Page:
But apparently that was too good for John Thompson.

At least that’s what five U.S. Supreme Court justices believed in 2011 when they ruled he wasn’t entitled to the money that fellow citizens believed he deserved. One of those five justices in Clarence Thomas, the former Monsanto attorney notorious for committing sexual harassment, but who made it to the highest court in the land anyway.

Justice: 1) the quality of being just; righteousness, equitableness or moral rightness:
to uphold the justice of a cause.
2) rightfulness or lawfulness, as of a claim or title; justness of ground or reason:
to complain with justice.
3) the moral principle determining just conduct.

Five prosecutors were complicit in violating John Thompson’s constitutional rights by withholding evidence that could clear him, but Clarence Thomas and four other conservative justices felt differently. They decided that the defense had failed to show that the prosecutor’s office demonstrated a systematic withholding of exculpatory evidence.

“I don’t care about the money,” he wrote in a New York Times Op-Ed in 2011. “I just want to know why the prosecutors who hid evidence, sent me to prison for something I didn’t do and nearly had me killed are not in jail themselves.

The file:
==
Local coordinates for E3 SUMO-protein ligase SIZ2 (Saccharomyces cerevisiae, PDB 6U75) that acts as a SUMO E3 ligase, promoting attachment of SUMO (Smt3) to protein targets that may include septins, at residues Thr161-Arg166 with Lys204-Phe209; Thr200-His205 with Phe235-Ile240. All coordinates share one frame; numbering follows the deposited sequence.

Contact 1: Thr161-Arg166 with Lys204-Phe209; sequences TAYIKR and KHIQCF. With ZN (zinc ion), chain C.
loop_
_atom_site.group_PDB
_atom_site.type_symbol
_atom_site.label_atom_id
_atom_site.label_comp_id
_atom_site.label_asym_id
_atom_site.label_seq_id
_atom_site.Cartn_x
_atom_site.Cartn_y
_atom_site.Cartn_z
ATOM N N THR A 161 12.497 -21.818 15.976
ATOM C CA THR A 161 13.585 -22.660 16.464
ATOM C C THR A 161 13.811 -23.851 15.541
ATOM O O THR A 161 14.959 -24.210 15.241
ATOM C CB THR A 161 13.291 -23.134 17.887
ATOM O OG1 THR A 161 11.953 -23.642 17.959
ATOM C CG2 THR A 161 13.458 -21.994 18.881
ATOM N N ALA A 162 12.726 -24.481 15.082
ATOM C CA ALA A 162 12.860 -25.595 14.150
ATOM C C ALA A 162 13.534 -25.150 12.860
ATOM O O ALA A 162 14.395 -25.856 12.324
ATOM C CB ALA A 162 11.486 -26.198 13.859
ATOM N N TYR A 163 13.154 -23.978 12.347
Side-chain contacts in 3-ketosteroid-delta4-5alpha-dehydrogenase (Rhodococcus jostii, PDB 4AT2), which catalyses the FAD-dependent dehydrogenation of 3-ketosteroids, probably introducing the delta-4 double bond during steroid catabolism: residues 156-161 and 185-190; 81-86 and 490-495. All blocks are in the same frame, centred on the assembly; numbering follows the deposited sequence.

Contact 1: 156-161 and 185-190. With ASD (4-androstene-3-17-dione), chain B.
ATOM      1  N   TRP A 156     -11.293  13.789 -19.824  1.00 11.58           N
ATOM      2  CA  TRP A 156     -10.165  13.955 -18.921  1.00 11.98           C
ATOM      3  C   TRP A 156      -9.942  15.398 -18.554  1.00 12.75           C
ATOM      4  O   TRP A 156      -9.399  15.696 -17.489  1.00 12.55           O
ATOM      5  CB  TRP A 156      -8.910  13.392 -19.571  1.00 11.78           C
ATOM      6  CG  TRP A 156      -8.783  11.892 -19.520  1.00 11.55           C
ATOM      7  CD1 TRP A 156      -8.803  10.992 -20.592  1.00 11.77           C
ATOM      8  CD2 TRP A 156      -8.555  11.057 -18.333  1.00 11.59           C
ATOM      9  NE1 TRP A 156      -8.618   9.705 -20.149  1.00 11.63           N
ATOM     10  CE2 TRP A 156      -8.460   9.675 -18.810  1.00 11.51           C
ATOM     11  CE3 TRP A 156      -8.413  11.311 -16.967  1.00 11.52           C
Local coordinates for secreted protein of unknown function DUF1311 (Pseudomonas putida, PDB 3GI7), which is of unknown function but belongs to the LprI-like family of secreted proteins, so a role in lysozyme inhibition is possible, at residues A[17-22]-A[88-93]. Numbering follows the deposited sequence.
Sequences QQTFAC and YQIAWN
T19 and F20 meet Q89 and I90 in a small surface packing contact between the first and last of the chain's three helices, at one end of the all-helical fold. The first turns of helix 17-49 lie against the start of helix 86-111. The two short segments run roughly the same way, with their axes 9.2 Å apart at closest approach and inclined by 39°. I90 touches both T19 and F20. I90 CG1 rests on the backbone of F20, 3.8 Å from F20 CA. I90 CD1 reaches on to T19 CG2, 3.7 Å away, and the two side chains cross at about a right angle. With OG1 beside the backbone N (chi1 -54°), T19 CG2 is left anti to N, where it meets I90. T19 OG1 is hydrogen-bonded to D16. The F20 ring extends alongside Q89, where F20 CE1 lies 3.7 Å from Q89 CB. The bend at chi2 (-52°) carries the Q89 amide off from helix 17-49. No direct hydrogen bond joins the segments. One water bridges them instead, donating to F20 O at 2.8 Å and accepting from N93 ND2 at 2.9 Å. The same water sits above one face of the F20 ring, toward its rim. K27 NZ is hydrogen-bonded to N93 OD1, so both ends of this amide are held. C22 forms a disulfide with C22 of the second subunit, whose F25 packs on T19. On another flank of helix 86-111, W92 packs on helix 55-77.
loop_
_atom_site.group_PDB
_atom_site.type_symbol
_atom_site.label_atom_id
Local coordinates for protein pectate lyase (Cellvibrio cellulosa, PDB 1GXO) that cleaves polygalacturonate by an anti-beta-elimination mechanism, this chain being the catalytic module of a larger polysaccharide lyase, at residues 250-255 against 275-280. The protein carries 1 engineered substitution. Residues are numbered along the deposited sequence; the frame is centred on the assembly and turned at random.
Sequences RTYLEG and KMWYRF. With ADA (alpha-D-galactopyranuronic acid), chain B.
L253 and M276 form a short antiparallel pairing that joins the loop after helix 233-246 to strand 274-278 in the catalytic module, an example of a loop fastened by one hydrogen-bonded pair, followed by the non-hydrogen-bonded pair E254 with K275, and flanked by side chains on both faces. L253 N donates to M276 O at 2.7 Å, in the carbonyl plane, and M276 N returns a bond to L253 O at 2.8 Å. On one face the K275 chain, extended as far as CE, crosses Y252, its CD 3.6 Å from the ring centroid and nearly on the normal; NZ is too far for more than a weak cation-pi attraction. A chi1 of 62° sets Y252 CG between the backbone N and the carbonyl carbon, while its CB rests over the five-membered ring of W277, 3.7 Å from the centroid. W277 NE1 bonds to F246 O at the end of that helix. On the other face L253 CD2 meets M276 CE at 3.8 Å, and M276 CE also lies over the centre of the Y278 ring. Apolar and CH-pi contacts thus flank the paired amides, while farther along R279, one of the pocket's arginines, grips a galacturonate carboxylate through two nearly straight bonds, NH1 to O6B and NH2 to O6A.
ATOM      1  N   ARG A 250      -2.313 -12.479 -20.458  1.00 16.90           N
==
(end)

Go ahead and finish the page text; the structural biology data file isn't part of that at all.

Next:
“There were no ethics charges against them, no criminal charges, no one was fired and now, according to the Supreme Court, no one can be sued.”

John Thompson died yesterday at the age of 55.

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Lynne Stewart Birthday Memorial

To all my people in NYC, show support for civil rights hero, Lynne Stewart (and for everyone else, if you don’t know who she was, look it up…)

From the Free Mumia NYC website:

Join us as we celebrate Lynne Stewart’s birthday this coming Friday:

Friday, October 6th
6:30-10:00pm ~ Doors open @ 6:00pm
The Theater @ 80 St. Mark’s Place
80 St. Mark’s Place between 1st & 2nd Avenue, Manhattan.

FILM
Flavia Fontes: Lynne Stewart Documentary

PANELS:
What is a Political Prisoner ?
Anne Lamb New York Jericho, Sekou Odinga North East Political Prisoner Contingent, Mimi Rosenberg Building Bridges: WBAI Radio, Frank Velgara ProLibertad

Getting Our Political Prisoners On the National Agenda
Sara Flounders International Action Center, Bob Lederer queer anti-imperialist, Resistance Bklyn, Daniel McGowan Certain Days Collective, Assemblyman Charles Barron P.O.W.E.R., Ralph Poynter Lynne Stewart Organization

GUEST ARTISTS
Raging Grannies
Raymond Nat Turner ~ Jazz Poet
Janine Otis & Friends
The Poynter/Stewart Grandchildren “A dramatic interpretation”
Adiallo, Professor of Hip Hop
Lanar “Barry White Interpreter”
Serafina Brown
Dale Ortega Duo

Suggested donation at the door $5~$10
(After expenses, all proceeds go to political prisoners)
No one turned away!

Refreshments will be served
Compliments of: Ellen Kirshbaum, Dolores Cox, Abu’s Bakery and Nasser Ahmed

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Obedience

This is what happens when you obey:

And this is what happens when you don’t obey:

Any questions?

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A Conversation About Dreams And Reality